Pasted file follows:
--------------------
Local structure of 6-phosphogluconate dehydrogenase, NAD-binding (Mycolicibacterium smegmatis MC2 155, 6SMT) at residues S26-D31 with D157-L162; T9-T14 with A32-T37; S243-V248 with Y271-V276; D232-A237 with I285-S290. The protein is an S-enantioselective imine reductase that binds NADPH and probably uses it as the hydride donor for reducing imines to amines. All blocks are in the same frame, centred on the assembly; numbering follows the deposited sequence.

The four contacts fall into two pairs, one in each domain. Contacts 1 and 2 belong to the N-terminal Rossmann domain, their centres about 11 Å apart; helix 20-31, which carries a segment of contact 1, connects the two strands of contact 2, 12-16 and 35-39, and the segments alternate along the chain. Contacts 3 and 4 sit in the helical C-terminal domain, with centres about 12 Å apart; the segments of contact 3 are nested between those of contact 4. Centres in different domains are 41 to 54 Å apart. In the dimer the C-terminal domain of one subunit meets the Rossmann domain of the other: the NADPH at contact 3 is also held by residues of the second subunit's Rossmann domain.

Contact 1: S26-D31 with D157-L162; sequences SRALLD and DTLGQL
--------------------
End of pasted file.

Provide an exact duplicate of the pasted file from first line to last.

Local structure of 6-phosphogluconate dehydrogenase, NAD-binding (Mycolicibacterium smegmatis MC2 155, 6SMT) at residues S26-D31 with D157-L162; T9-T14 with A32-T37; S243-V248 with Y271-V276; D232-A237 with I285-S290. The protein is an S-enantioselective imine reductase that binds NADPH and probably uses it as the hydride donor for reducing imines to amines. All blocks are in the same frame, centred on the assembly; numbering follows the deposited sequence.

The four contacts fall into two pairs, one in each domain. Contacts 1 and 2 belong to the N-terminal Rossmann domain, their centres about 11 Å apart; helix 20-31, which carries a segment of contact 1, connects the two strands of contact 2, 12-16 and 35-39, and the segments alternate along the chain. Contacts 3 and 4 sit in the helical C-terminal domain, with centres about 12 Å apart; the segments of contact 3 are nested between those of contact 4. Centres in different domains are 41 to 54 Å apart. In the dimer the C-terminal domain of one subunit meets the Rossmann domain of the other: the NADPH at contact 3 is also held by residues of the second subunit's Rossmann domain.

Contact 1: S26-D31 with D157-L162; sequences SRALLD and DTLGQL